name of a Germanic tribe or confederation from the Elbe River region that in late Roman times settled along the upper Rhine in Alsace and part of Switzerland, from Proto-Germanic *Alamanniz, probably meaning "all-man" (see all + man (n.)) and likely denoting a coalition or alliance of tribes rather than a single group.
But on another theory perhaps meaning rather "foreign men" (compare Allobroges, name of a Celtic tribe in what is now Savoy, in Latin literally "the aliens," in reference to their having driven out the original inhabitants), in which case the al- is cognate with the first element in Latin alius "the other" and English else.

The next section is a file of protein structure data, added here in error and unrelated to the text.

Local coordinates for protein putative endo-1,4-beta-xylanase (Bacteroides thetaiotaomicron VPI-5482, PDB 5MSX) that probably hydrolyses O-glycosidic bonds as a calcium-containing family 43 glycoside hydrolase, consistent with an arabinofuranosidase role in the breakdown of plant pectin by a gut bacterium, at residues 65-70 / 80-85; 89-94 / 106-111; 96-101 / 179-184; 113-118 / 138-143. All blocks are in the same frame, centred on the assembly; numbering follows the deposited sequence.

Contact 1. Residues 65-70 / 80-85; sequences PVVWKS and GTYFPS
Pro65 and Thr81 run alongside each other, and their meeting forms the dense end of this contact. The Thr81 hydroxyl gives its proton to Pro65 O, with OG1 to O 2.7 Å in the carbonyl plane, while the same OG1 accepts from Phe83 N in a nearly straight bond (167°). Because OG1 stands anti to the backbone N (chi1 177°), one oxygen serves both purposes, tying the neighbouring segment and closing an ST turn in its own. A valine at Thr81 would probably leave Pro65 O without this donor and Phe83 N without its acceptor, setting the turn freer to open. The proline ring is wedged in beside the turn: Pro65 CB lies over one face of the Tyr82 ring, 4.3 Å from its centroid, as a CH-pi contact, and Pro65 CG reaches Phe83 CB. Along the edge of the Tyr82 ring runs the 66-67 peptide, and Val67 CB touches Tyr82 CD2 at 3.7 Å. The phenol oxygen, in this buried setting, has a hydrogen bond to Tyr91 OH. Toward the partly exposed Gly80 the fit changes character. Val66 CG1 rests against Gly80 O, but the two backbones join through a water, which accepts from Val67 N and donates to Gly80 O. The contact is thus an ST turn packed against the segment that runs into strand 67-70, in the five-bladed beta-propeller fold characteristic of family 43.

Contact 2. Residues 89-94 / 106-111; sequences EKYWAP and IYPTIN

The defeat of the Alemanni by a Frank-led army at Strasburg in 496 C.E. led to the conversion of Clovis and the rise of Frankish political power. The Alemanni were absorbed into the Frankish Kingdom in 796. Not historically important, but through proximity and frequent conflict with the Franks their name became the source of French Allemand, the usual word for "German, a German," and Allemagne "Germany." In modern use, Alemannish, Alemannic refers to the dialects of modern southwestern Germany; Alamannic refers to the ancient tribes and their language.